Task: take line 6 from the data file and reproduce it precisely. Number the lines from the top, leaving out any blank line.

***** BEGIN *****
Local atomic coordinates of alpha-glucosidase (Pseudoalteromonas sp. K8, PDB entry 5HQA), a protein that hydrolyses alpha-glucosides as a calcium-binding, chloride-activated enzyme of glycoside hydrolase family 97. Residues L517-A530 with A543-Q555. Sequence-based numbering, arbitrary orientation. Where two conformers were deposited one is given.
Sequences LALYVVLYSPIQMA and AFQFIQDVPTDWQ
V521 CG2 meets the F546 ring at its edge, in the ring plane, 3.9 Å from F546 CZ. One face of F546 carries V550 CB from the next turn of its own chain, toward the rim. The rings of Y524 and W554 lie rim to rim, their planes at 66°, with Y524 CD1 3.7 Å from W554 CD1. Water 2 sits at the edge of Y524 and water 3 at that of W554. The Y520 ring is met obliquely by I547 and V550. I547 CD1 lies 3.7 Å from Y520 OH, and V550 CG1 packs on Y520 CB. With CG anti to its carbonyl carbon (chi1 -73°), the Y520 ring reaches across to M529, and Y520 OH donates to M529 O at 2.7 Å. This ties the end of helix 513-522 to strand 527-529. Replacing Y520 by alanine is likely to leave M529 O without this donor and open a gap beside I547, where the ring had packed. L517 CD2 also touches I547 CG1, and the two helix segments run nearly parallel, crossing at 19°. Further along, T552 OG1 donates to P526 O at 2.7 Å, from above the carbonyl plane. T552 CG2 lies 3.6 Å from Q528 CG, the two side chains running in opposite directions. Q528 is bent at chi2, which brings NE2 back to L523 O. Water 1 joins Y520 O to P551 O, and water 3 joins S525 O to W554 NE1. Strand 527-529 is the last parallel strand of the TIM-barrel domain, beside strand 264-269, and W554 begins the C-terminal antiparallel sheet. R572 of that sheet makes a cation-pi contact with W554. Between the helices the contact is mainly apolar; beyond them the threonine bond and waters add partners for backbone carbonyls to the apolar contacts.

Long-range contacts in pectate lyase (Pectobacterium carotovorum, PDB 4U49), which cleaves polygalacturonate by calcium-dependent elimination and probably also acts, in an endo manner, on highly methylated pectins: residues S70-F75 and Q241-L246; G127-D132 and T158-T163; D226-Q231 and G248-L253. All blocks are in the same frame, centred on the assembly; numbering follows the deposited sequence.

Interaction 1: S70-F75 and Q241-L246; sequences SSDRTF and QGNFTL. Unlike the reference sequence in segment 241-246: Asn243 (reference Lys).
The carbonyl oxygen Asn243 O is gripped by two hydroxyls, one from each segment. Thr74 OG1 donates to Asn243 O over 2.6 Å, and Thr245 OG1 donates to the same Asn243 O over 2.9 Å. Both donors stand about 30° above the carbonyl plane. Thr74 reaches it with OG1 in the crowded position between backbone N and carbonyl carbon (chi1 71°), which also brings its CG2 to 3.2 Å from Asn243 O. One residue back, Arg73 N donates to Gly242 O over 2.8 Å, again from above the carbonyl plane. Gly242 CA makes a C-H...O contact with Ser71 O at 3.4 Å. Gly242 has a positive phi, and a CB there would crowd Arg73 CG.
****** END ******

The carbonyl oxygen Asn243 O is gripped by two hydroxyls, one from each segment. Thr74 OG1 donates to Asn243 O over 2.6 Å, and Thr245 OG1 donates to the same Asn243 O over 2.9 Å. Both donors stand about 30° above the carbonyl plane. Thr74 reaches it with OG1 in the crowded position between backbone N and carbonyl carbon (chi1 71°), which also brings its CG2 to 3.2 Å from Asn243 O. One residue back, Arg73 N donates to Gly242 O over 2.8 Å, again from above the carbonyl plane. Gly242 CA makes a C-H...O contact with Ser71 O at 3.4 Å. Gly242 has a positive phi, and a CB there would crowd Arg73 CG.